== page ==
The 346-litre boot, on the other hand, impresses us both. With a capacity 10L shy of the 268mm-longer Trax – though, 64L off the 149mm longer Peugeot 2008 – the Ford’s rear end proves more than adequate, even with us lugging around two suitcases, a camera bag plus shopping.
A huge help, too, and a really neat feature absent in key rivals, is the EcoSport’s tilt adjustable rear seatbacks. Simply by pulling a tether (one accessed from the rear seat base, one from inside the boot), you can independently adjust the angle of the rear seatbacks to give either a more reclined rear passenger seat or marginally more boot space – a particularly clever idea in a small car. They can also be tumbled forward to provide up to 705L of load space.
An EcoSport-stamped rubber boot mat is another smart addition, as is possibly the world’s smallest removable cargo blind.
Accessing the boot can be a bit tricky to the uninformed, however, with the push-button release for the side-hinged tailgate being pseudo hidden in the right-hand-side tail-light. But while remembering where the release lives fast becomes second nature, the weight of the tailgate itself – and for that matter the doors – repeatedly surprises given the sub-compact’s city run-about persona. The tailgate also swings open to the pavement side.
Once out of the city and onto the 100-110km/h highways headed down south, we are confronted by some of WA’s most severe weather in recent times.
Driven through properly wet and windy conditions – enough rain to make this May WA’s wettest in nine years and recorded wind gusts of up to 102km/h – the Ford EcoSport’s taller stance suffers, with strong crosswinds convincingly shoving it around. This is despite the additional weight on board (the luggage, not the lady).
But while its 1280kg kerb weight doesn’t go far in aiding high-speed stability, it definitely helps the little turbocharged Ford average 7.6L/100km over our total 667km trip – 1.9L/100km off its claimed 5.7L/100km.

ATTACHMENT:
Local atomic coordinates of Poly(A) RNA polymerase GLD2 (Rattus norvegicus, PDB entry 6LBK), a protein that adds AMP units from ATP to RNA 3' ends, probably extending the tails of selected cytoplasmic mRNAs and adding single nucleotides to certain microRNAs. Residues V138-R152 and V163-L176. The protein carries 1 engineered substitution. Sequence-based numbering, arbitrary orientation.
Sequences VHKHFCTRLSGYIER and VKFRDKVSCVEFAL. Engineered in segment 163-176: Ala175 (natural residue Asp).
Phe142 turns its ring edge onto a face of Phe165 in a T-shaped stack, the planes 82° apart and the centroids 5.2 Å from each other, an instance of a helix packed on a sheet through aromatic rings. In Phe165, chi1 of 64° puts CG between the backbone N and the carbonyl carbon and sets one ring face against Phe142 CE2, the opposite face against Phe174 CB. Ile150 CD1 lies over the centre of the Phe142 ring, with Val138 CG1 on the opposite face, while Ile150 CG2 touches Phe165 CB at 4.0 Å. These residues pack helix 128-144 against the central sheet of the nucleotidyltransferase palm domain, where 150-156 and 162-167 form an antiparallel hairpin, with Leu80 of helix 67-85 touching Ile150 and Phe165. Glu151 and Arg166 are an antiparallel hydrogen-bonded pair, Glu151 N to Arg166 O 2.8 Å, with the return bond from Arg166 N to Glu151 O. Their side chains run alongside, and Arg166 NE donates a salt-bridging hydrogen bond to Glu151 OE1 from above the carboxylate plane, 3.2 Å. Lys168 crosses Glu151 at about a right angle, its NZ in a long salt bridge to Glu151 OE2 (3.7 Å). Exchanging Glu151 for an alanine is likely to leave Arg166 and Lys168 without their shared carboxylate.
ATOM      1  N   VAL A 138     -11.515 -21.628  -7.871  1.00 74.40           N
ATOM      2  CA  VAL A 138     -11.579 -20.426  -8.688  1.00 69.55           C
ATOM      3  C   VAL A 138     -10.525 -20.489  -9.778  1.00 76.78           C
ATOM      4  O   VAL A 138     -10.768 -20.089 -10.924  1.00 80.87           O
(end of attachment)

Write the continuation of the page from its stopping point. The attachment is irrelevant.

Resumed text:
Wind and rain or blue skies, the 1.0-litre engine is a smooth unit that does a commendable job given its size. Yes, not a lot happens below 3000rpm and it’s never going to throw you back into your seat, but if you’re content cruising along then it’ll happily hover around 2000-25000rpm. And if you do decide to push nearer its 6500rpm redline, you’ll be aurally treated to the neat off-beat thrum of three cylinders in full flight.
Some quality tunes and nervous moments behind us, we arrive safely and get to work on prepping for the weekend’s main event.
Suitcases out and rear seats comfortably reclined, two young ladies in fabulous frocks enjoy ample legroom and stacks of headroom in the second row, with the EcoSport’s wide rear door apertures making ingress and egress a trouble free affair.
Up front the lady raves to her friends about the Ford’s steering wheel-mounted audio and cruise controls, rubber EcoSport-stamped centre console mat and the 1kg-rated passenger side under seat storage tub (ideal for keeping a spare pair of shoes in).
And so she should. With at least nine cupholders and storage bins plus smart horizontal in-door bottle holders and front seatback pockets, the Ford EcoSport has a plethora of places to put ‘stuff’.
The Ford EcoSport isn’t as polished as a Peugeot 2008 but it is an impressive and fun little jigger that’s also well specced and sharply priced.